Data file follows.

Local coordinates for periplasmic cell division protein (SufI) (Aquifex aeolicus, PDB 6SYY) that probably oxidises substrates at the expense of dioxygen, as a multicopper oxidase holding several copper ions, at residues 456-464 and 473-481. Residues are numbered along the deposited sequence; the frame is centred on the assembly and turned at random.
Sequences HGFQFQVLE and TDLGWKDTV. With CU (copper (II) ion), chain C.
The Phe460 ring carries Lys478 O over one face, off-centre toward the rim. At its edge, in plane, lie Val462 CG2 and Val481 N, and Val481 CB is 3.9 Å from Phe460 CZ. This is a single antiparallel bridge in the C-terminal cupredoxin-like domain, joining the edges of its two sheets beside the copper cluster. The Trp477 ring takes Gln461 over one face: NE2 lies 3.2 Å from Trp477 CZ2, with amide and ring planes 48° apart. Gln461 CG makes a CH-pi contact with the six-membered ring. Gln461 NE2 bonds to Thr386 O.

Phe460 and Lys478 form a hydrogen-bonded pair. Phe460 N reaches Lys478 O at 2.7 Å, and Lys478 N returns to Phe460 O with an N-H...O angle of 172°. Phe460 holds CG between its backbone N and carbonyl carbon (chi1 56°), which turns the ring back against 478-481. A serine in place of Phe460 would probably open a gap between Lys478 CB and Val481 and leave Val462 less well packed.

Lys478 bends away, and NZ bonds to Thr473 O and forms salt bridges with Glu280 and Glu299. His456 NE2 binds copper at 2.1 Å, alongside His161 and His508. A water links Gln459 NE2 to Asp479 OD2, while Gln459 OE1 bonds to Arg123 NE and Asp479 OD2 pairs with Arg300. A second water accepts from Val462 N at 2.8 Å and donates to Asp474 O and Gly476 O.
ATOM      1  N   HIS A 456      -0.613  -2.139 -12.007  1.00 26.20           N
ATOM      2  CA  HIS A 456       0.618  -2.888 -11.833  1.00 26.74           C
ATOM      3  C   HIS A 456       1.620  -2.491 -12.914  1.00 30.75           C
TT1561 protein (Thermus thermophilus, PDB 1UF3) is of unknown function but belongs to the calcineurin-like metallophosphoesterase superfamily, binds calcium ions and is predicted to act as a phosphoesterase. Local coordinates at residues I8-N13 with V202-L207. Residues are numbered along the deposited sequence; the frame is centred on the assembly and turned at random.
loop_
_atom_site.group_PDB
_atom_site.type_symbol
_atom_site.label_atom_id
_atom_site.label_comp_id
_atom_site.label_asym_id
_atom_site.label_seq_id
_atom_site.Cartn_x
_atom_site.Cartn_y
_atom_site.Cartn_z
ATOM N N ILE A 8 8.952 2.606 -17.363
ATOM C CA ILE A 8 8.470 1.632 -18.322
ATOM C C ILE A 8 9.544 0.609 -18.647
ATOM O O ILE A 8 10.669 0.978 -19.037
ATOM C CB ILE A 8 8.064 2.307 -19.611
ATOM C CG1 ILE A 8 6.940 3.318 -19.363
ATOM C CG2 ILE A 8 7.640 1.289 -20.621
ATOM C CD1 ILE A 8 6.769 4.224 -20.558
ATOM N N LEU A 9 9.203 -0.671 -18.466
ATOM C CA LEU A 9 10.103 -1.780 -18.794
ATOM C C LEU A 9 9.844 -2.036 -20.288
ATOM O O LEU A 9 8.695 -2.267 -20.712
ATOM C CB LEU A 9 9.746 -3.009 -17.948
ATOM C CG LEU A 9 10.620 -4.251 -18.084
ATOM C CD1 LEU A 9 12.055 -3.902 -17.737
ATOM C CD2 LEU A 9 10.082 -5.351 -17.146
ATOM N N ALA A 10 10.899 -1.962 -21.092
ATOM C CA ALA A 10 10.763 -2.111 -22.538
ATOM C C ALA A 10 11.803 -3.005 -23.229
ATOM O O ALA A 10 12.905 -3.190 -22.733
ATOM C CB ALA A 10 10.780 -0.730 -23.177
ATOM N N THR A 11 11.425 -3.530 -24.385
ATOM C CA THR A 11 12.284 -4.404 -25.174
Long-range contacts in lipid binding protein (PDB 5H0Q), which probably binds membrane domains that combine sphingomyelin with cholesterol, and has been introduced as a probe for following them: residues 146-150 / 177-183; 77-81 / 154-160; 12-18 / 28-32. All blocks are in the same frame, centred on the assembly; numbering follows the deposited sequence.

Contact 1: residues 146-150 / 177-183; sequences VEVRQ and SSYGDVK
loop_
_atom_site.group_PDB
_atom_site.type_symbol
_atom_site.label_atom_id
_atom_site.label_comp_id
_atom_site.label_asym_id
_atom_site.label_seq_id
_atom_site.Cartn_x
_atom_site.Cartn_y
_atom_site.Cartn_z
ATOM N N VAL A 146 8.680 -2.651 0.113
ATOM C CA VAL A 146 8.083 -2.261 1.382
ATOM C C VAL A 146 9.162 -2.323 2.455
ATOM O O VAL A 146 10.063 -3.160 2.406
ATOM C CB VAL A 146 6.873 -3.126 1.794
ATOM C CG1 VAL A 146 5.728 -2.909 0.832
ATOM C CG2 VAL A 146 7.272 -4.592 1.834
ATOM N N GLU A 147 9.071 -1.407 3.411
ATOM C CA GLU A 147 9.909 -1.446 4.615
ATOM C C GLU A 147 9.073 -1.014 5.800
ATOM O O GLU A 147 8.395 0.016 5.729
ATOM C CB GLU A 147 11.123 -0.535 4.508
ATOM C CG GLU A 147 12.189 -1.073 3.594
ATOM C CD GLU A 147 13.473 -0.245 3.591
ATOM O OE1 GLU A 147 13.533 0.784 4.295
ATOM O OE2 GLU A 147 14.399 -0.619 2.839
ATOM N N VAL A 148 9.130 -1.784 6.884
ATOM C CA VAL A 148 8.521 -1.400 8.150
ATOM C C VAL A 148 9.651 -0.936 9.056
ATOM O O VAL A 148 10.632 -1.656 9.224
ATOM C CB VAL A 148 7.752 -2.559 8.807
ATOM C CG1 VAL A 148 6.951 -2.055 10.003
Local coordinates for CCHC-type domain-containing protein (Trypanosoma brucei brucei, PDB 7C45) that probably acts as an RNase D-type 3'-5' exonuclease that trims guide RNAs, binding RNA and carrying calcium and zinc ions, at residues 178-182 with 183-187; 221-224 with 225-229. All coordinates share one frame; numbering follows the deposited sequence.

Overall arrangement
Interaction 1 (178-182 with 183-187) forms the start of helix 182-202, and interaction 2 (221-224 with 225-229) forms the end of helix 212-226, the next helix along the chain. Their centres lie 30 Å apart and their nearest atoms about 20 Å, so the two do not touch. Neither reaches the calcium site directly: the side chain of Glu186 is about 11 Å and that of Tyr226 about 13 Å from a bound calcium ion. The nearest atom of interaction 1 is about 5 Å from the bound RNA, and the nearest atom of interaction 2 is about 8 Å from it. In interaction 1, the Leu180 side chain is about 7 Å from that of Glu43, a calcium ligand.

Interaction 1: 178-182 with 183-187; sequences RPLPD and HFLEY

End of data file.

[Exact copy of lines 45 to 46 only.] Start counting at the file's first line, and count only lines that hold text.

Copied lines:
loop_
_atom_site.group_PDB